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As noted in a recent CVNC news item, this is not your father's string quartet. The image of the string quartet has certainly evolved in the past 30 years or so. Not very long ago, the string quartet, the "classic" concert music ensemble, was considered to be the epitome of old-fashioned, boring, and elitist music. Probably the greatest popular-culture depiction of this perception came in the early years of the TV show Saturday Night Live, where a recurring skit featured a group called The Dead String Quartet. Four ghostlike, doddering old persons barely had the strength to lift their bows and get out a single, creaky chord before they all slowly fell over their music stands and collapsed on the floor. Well, I guess you had to be there. About the same time that this extreme caricature was being broadcast, the Kronos Quartet burst onto the scene, and the image of the string quartet was changed forever.
In 1998, a newly formed string quartet with the enigmatic name of "Ethel" appeared on the scene in New York City. If part of their purpose was to break the traditional rules of string quartet playing, they first needed to be well versed in those rules. Each member of this remarkable group comes from a distinguished, "legit" background. Todd Reynolds and Mary Rowell, violins, Ralph Farris, viola, and Dorothy Lawson, cello, boast resumes that include stints with some of the great orchestras as well as a broad background in jazz, rock, and Broadway productions. The members of Ethel prefer to be referred to as a band, and they don't shy away from making a spectacle of themselves and their music. Lighting, choreography, special effects, and a general "show biz" feel, in the best sense of that term, permeate their performances, which have been described as a "tightrope act without a net." But, this is no undisciplined, three-chord garage band. More importantly, they are definitely not a group of classically trained musicians who "play at" different styles that are written out for them – something that usually falls flat and disingenuous.
Ethel made their first appearance in this area on November 16 at Duke University's Reynolds Theater as part of the Milestones 2004 concert series jointly presented by the music departments of Duke and UNC Chapel Hill. A relatively few, open-minded and open-eared hearty souls ventured out to be rewarded by a brilliant display of creativity, virtuosity, and just plain fun. Despite some of the descriptions I have read of some of their performances, this one was rather tame as far as effects and non-musical "distractions" are concerned. Perhaps they wanted to tread a bit conservatively in an unknown red state.
They were all amplified, but that was it as far as electronic effects. Their configuration was a bit unusual. Both violinists sat facing the audience on bar stools so they were nearly standing. The violist was on the audience's left and the cellist on the right, sitting on standard chairs. With the small crowd and the personality of the group, the entire evening had a very intimate feel. You could sense how it might have seemed more comfortable listening to them in a small club with a drink. But, make no mistake about it – they are consummate musicians with the chops and intelligence to play anything.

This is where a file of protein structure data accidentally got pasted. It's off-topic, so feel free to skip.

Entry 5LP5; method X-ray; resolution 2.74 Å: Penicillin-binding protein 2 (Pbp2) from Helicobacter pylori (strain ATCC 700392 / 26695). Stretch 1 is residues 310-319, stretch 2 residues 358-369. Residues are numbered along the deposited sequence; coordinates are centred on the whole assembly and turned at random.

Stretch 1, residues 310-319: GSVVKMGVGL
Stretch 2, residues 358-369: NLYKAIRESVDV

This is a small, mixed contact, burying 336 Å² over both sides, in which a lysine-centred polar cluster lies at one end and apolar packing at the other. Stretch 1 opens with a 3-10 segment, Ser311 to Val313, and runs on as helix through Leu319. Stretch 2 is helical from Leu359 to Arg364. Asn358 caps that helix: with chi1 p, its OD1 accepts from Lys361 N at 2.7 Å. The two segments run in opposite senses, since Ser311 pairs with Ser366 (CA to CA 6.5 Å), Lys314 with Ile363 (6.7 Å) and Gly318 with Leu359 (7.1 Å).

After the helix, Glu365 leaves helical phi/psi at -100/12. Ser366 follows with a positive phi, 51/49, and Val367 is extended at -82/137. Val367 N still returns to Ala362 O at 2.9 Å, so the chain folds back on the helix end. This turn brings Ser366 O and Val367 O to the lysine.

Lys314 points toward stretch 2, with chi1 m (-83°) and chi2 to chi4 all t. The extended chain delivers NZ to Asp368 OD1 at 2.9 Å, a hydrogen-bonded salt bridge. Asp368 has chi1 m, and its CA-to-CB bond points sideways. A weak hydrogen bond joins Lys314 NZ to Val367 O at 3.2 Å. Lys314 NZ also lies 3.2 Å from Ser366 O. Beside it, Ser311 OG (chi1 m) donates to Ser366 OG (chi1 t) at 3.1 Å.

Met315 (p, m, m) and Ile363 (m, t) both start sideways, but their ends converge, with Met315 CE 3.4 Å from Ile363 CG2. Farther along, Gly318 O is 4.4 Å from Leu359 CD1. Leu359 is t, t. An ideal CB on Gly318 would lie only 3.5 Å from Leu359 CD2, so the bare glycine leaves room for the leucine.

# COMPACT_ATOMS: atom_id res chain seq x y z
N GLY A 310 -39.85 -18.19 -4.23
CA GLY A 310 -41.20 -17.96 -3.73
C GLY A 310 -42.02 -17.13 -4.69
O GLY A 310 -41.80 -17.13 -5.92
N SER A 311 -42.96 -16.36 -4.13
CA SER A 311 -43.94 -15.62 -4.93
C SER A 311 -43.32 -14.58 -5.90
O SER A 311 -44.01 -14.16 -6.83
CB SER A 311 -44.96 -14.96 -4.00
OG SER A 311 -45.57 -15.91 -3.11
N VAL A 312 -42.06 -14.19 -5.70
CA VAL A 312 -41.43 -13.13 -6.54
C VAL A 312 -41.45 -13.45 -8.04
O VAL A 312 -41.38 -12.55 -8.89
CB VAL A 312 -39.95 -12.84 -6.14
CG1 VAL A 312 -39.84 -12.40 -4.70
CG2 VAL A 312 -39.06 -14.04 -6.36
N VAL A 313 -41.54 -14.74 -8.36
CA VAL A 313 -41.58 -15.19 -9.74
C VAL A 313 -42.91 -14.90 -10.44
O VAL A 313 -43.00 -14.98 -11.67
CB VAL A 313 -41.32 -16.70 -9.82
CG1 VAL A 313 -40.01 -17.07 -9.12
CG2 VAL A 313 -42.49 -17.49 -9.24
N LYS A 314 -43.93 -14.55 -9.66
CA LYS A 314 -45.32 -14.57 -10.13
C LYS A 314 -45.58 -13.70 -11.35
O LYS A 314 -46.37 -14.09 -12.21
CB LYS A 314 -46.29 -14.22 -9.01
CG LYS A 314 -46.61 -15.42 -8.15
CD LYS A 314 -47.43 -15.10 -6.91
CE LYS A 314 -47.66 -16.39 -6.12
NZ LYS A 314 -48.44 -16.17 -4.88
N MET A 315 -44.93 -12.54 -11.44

Most of the works that they play are from contemporary composers, many of whom are associated with groups like "Bang on a Can All-Stars" and other New York-based modern-music ensembles. This includes composers like John King, Evan Ziporyn and John Halle. It was in the opening work, John King's "Sweet Hardwood," that you immediately realized the incredible range of their musical background and the veracity of their styles. There is nothing quite as lame as hearing a classical ensemble attempt to play jazz, blues or pop-influenced music – why do you think they call it "Muzak"? Mere technical precision just does not cut it. And when was the last time you've seen the terms "string quartet" and "Mississippi delta blues" in the same sentence, let alone hearing a string quartet play it in an authentic manner? It is clear that Ethel does not play anything unless they truly understand, feel and, to some degree, have lived the music. This is clear from their interpretations of jazz greats Thelonious Monk and Lenny Tristano and Indian ragas, all of which also require great improvisatory skills.
The audience loved it, in part because the players were definitely having a blast. It may perhaps be unfair, but I couldn't help contrasting Ethel with the unfortunate evening with the Emerson String Quartet last month, where the latter group seemed as if they'd rather have been somewhere else that night, instead of playing at Duke....
Ethel played their program without an intermission and saved their wildest ride for near the end. "Cat O'Nine Tails" by John Zorn is said to be "in a variety of genres including jazz, rock, hardcore punk, klezmer, film, cartoon, popular and improvised music." This description doesn't begin to convey the mind-bending journey. I guess you can't argue with some who might label it as "gimmicky," but I don't consider that negative. The changes come at you like a roller coaster. The impeccable timing, control, and nearly inhuman technical virtuosity required to carry this off made it one of the most amazing performances I have ever heard.
Throughout the evening, violinists Reynolds and Rowell took turns introducing each work and giving the background. All of Ethel went out to the lobby after the concert to speak with the audience, sign CDs and bask in the adulation. Those who missed them will have to settle for experiencing Ethel through cyberspace, at http://www.ethelcentral.com/.